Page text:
First introduced in 1978, the radial forearm free flap has been gaining popularity in head and neck reconstruction.4 Its superior soft tissue characteristics, including thin pliable skin that maintains mobility and is easy to contour, and its lack of bulk made the RFFF a workhorse flap for head and neck reconstruction. These characteristics allow a variety of soft tissue defects such as palate, tongue, floor of mouth, and external defects to be easily reconstructed. The RFFF was limited in its use for bony reconstruction in the head and neck because of the morbidity of harvesting the radius and the limited bone stock. Its use often necessitated an additional procedure, often a second free flap.9,13 Early reports of significant donor site morbidity, such as donor radius fractures, have deterred the use of OCRFFF.5,6 With the recent introduction of new techniques for the prophylactic plating of the radius bone, the donor site morbidity has drastically decreased to levels similar to harvest of the FCRFFF.7
In this study, we evaluated our single-institution experience with OCRFFF and compared this group of patients with those who underwent reconstruction with other osteocutaneous free flaps in our institution during the same time period and with the same group of surgeons.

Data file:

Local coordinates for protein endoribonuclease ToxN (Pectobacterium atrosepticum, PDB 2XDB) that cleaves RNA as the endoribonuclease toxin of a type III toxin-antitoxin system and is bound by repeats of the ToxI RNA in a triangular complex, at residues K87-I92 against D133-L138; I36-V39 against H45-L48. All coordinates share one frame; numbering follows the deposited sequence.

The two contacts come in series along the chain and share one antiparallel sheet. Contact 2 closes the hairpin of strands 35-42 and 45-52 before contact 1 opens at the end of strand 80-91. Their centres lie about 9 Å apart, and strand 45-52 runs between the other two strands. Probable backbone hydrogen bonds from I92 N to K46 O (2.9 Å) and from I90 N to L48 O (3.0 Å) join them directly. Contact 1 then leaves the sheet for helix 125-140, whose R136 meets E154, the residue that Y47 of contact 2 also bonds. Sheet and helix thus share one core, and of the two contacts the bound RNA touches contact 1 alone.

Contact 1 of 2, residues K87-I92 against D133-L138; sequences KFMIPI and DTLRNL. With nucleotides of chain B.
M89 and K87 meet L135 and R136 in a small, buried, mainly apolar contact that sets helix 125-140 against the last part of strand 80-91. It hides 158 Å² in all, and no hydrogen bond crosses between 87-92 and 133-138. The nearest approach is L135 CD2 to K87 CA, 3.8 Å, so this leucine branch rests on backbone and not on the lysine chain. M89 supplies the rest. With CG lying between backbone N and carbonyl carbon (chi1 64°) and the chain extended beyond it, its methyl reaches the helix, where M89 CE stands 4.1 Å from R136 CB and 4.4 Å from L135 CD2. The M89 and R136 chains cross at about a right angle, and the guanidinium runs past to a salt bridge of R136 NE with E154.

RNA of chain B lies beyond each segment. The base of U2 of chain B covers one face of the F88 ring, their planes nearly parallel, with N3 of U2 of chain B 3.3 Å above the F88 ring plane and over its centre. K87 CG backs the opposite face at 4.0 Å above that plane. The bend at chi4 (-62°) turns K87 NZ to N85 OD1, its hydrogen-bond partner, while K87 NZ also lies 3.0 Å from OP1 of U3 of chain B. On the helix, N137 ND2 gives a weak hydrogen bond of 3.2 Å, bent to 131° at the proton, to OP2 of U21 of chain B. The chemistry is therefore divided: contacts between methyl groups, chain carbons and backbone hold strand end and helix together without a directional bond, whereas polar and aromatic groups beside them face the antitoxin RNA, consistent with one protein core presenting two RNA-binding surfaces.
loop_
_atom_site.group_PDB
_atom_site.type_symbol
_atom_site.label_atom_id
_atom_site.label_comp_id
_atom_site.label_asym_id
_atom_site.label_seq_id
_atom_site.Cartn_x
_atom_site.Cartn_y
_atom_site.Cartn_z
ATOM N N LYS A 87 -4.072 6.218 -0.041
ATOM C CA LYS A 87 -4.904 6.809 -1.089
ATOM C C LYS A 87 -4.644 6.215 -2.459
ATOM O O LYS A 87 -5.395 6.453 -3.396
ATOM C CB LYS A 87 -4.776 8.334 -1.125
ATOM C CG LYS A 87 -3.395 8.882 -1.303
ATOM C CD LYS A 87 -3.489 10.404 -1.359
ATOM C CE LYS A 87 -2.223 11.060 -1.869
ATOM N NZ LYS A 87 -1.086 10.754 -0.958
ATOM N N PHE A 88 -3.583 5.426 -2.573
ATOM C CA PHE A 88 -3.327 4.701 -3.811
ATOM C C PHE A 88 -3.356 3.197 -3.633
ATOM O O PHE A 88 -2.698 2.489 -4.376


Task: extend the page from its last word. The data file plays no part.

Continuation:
The microvascular success rate for OCRFFF was greater than 98%. This was similar to the success rate in the other group in our study (98%). It was also comparable to the success rate for OCFF at other institutions.10,14 Recipient site surgical complication rate in our study was significantly better in the OCRFFF group compared with the other OCFF groups (scapula and fibula). Our data were also similar to the literature-reported complication data for FCRFFF.15 Few smaller studies have reported their experience with OCRFFF. Thoma et al6 performed a retrospective review of 60 patients, and, although the total recipient site complication rate was as high as 40%, an overall microsurgical success rate was similar at 98%. Villaret and Futran16 reviewed mandibular reconstruction with OCRFFF of posterior mandibular defects in 21 patients. They found a radial graft a suitable option for the oromandibular reconstruction.